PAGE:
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Congress report blames Boeing, FAA for 737-MAX crashes

'A tragedy that should never have happened.'

Staff Writers
2 minute read
The pandemic is costing airlines worldwide hundreds of billions of dollars. Photo: Pexels
The pandemic is costing airlines worldwide hundreds of billions of dollars. Photo: Pexels

A new congressional report has blamed two deadly Boeing 737-MAX crashes on “repeated and serious failures” by Boeing and air safety regulators.

The 18-month probe by congressional investigators for the House Transportation Committee examined the crashes of Lion Air and Ethiopian Airlines MAX aircraft that claimed a total of 346 lives.

Both Boeing and the Federal Aviation Administration (FAA) had been accused of serious lapses which contributed to the crashes.

“Our report lays out disturbing revelations about how Boeing – under pressure to compete with Airbus and deliver profits for Wall Street – escaped scrutiny from the FAA, withheld critical information from pilots and ultimately put planes into service that killed 346 innocent people,” said committee chairman Peter DeFazio.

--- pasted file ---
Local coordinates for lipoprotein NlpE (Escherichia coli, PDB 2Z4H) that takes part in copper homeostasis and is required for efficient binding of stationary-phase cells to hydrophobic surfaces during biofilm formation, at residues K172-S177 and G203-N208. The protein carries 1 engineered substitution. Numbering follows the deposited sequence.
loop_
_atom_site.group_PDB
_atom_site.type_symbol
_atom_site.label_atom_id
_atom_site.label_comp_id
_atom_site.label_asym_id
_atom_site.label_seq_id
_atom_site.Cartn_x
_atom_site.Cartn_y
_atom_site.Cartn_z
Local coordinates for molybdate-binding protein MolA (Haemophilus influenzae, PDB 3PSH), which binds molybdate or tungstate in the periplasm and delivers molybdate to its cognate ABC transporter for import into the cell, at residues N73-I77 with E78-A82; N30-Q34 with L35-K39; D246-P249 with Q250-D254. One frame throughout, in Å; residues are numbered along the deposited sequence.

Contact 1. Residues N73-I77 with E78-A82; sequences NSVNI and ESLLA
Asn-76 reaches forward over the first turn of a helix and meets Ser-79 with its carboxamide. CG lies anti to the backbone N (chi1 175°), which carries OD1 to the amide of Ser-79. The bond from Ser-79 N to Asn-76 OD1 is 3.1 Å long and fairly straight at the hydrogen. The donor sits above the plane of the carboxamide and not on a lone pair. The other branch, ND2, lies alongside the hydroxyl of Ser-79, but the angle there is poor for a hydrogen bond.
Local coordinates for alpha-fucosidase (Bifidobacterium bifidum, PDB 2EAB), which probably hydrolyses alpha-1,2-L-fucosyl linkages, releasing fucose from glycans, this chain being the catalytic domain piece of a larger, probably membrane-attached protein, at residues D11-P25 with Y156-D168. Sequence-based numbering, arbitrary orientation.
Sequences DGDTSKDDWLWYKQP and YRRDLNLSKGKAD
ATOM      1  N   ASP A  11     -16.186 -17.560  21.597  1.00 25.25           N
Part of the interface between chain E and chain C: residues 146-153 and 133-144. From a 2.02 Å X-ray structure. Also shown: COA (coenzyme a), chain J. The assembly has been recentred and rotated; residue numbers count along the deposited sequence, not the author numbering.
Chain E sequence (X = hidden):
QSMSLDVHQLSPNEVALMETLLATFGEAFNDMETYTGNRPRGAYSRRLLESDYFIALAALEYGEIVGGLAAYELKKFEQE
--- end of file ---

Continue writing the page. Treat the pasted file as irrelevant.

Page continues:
The report said Boeing made “faulty design and performance assumptions”, especially surrounding a key computer safety system called MCAS, which was linked to both the Lion Air and Ethiopian Airlines crashes.

The report criticised Boeing for withholding crucial information from the FAA and the airlines and pilots that flew the planes unaware of flaws which turned out to be fatal.

It has become apparent that many pilots were not even aware the planes they were flying had MCAS system software and had never received training in its use.

In a statement, Boeing said it has “learned many hard lessons from the accidents and from the mistakes we have made”.

The report said the FAA was also at fault in that it “failed to ensure the safety of the travelling public”.

“This is a tragedy that never should have happened,” DeFazio told reporters. “We’re going to take steps in our legislation to see that it never happens again.”

The big question remains though: Will flyers put their lives in the hands of Boeing and the FAA again if the 737-MAX returns to the skies?